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    Quote Originally Posted by HuguenotWehrwolf View Post
    From what our researcher tells us is that the Huguenots originated in Germany as a tribe, moved into northern france, set up shop there & spread out across france & into parts of spain too.
    There was NEVER a Germanic tribe called the Huguenots. Huguenots were only ever the French Protestants from the 16th to 17th centuries. Your "researcher" is full of crap/insane/cheating you...take your pick.

    Some of your ancestors must have been French Huguenots. French being their ethnicity and Huguenot designating the fact that they were Protestants. They fled Catholic France for the safety of the American colonies.

    Etymology section from Wikipedia (you'll note that there is not a word about any Germanic tribes):

    Used originally as a term of derision, the derivation of the name Huguenot remains uncertain. Various theories have been promoted. The nickname may have been a French corruption of the German word Eidgenosse, meaning a Confederate, perhaps in combination with a reference to the religious leader and politician Besançon Hugues (died 1532). Geneva was John Calvin's adopted home and the center of the Calvinist movement. In Geneva, Hugues was the leader of the "Confederate Party," so called because it favoured an alliance between the city-state of Geneva and the Swiss Confederation. This theory of origin has support from the alleged fact that the label Huguenot was first applied in France to those conspirators (all of them aristocratic members of the Reformed Church) involved in the Amboise plot of 1560: a foiled attempt to transfer power in France from the influential House of Guise. The move would have had the side effect of fostering relations with the Swiss. Thus, Hugues plus Eidgenosse became Huguenot, a nickname associating the Protestant cause with some unpopular politics.[1]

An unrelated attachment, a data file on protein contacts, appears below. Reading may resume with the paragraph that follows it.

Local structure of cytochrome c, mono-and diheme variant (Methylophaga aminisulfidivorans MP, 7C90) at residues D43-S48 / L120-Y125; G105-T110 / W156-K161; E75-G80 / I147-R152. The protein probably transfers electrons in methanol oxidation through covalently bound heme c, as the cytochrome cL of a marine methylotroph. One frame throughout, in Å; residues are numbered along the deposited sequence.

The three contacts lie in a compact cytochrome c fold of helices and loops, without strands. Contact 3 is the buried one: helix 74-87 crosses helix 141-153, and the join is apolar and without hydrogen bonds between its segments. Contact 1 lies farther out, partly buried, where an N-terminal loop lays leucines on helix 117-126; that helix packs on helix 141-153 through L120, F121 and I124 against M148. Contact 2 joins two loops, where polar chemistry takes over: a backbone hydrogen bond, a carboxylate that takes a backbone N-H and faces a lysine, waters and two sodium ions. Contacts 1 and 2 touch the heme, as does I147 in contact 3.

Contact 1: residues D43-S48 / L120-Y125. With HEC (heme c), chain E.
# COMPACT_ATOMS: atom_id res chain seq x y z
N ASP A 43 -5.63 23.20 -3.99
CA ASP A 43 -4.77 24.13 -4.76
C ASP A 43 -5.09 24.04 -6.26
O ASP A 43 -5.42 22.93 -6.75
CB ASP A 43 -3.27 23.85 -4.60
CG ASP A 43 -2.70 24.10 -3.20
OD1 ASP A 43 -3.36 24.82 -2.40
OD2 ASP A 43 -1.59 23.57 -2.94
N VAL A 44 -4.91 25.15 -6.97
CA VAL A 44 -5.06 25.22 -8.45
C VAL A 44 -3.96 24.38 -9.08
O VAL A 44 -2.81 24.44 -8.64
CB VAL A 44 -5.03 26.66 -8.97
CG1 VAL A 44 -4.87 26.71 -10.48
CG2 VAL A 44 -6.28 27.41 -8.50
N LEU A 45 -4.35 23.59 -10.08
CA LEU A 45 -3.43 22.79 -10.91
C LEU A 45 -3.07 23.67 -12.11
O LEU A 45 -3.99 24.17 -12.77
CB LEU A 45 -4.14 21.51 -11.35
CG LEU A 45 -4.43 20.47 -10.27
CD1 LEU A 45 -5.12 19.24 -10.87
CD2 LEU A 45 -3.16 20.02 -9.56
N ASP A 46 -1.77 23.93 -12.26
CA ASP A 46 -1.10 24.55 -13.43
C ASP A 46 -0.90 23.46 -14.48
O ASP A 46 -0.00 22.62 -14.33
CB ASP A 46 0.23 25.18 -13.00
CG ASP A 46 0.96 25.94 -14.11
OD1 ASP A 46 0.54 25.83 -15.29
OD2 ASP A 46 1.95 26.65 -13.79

Like the first hypothesis, several others account for the name as being derived from German as well as French. O.I.A. Roche writes in his book The Days of the Upright, A History of the Huguenots that "Huguenot" is

    "a combination of a Flemish and a German word. In the Flemish corner of France, Bible students who gathered in each other's houses to study secretly were called Huis Genooten ('housemates') while on the Swiss and German borders they were termed Eid Genossen, or 'oath fellows,' that is, persons bound to each other by an oath. Gallicized into 'Huguenot', often used deprecatingly, the word became, during two and a half centuries of terror and triumph, a badge of enduring honor and courage."

    Some disagree with dual linguistic origins, arguing that for the word to have spread into common use in France, it must have originated in the French language. The "Hugues hypothesis" argues that the name can be accounted for by connection with Hugues Capet king of France,[2] who reigned long before the Reform times. He was regarded by the Gallicans and Protestants as a noble man who respected people's dignity and lives. Frank Puaux suggests, with similar connotations, a clever pun on the old French word for a covenanter (a signatory to a contract).[3] Janet Gray and other supporters of the theory suggest that the name huguenote would be roughly equivalent to little Hugos, or those who want Hugo.[2]